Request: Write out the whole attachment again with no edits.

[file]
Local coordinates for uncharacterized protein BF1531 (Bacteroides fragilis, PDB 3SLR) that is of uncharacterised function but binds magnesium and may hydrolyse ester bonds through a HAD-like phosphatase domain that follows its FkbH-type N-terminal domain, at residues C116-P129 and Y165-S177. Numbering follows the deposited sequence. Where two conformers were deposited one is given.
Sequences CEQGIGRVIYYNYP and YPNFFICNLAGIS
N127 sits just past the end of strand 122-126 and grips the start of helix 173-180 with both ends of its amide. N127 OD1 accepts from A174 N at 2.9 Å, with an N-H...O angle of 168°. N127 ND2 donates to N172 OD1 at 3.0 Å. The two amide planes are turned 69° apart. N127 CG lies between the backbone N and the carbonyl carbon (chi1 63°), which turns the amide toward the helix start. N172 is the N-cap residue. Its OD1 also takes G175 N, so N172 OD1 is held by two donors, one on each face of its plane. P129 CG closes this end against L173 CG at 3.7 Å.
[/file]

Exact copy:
Local coordinates for uncharacterized protein BF1531 (Bacteroides fragilis, PDB 3SLR) that is of uncharacterised function but binds magnesium and may hydrolyse ester bonds through a HAD-like phosphatase domain that follows its FkbH-type N-terminal domain, at residues C116-P129 and Y165-S177. Numbering follows the deposited sequence. Where two conformers were deposited one is given.
Sequences CEQGIGRVIYYNYP and YPNFFICNLAGIS
N127 sits just past the end of strand 122-126 and grips the start of helix 173-180 with both ends of its amide. N127 OD1 accepts from A174 N at 2.9 Å, with an N-H...O angle of 168°. N127 ND2 donates to N172 OD1 at 3.0 Å. The two amide planes are turned 69° apart. N127 CG lies between the backbone N and the carbonyl carbon (chi1 63°), which turns the amide toward the helix start. N172 is the N-cap residue. Its OD1 also takes G175 N, so N172 OD1 is held by two donors, one on each face of its plane. P129 CG closes this end against L173 CG at 3.7 Å.